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Cahors is strategically situated in a loop of the curvaceous river Lot, surrounded by hills. It was in this advantageous spot that the ancient tribe of the Cadurci decided to settle in about 800BC. The Romans, predictably, marched their legions over the land more than two thousand years ago, and it was they who planted the first vineyards in the first century AD. The heyday for this glorious old town came in the fourteenth century, when a local boy, Jacques Dueze, became Pope John XXII, and set up his seat at the papal palace in Avignon.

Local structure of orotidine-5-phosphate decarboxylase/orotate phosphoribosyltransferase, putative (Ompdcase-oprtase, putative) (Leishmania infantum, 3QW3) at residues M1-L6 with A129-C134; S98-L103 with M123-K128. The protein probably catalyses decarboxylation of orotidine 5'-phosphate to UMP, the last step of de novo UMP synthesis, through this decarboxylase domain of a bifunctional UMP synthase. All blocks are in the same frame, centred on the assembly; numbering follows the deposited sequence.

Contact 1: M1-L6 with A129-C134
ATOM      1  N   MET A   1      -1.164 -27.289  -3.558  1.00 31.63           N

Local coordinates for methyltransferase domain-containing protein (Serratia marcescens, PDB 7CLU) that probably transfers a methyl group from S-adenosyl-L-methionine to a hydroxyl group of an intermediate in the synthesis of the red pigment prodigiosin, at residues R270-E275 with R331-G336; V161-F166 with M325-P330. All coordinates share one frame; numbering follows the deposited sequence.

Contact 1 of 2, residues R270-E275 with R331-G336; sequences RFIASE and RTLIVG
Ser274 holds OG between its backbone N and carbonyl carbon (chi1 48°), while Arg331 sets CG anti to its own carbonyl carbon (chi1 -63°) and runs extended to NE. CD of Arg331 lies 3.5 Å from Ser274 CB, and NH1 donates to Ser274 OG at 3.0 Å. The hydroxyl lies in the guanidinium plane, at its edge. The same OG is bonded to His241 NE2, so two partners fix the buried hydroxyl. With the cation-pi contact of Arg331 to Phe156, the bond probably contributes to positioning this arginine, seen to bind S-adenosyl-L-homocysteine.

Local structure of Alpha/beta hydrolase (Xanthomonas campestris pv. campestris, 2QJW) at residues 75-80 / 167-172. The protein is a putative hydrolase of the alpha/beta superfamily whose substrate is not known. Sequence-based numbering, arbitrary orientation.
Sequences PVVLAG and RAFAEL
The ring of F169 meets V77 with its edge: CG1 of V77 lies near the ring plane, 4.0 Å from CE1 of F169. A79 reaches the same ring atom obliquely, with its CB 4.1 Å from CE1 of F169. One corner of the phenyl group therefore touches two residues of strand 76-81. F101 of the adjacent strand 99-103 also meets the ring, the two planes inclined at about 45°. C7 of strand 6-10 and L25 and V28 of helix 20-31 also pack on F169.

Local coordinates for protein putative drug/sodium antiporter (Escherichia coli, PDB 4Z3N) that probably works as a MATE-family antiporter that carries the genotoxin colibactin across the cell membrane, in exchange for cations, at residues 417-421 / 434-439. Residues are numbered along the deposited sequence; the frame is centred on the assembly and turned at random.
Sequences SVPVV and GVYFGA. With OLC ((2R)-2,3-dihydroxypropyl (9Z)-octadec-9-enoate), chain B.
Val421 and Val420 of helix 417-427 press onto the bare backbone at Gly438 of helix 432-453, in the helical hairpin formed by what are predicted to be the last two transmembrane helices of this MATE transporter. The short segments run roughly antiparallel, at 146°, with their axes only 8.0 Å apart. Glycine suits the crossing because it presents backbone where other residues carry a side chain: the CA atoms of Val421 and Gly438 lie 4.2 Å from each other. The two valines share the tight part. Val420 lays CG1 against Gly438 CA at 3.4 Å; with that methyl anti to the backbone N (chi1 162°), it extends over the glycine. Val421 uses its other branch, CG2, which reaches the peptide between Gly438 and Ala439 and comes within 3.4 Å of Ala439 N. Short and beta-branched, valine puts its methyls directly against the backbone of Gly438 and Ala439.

The most famous landmark in the city of Cahors is the Valentré Bridge (Pont Valentré). Work began on the bridge over the River Lot in 1308 and its famous towers were built like a fortress so that the locals could attack invaders from above. The Valentré Bridge took some 70 years to complete and gave rise to a local legend involving a deal with the devil. It is also considered the most photographed landmark in France outside of Paris.
Cahors really is an enchanting old town. With its ancient quarters and medieval bridge, cobbled streets, secret gardens and leafy boulevards, wonderful cafes, restaurants and relaxed street life. It has it all.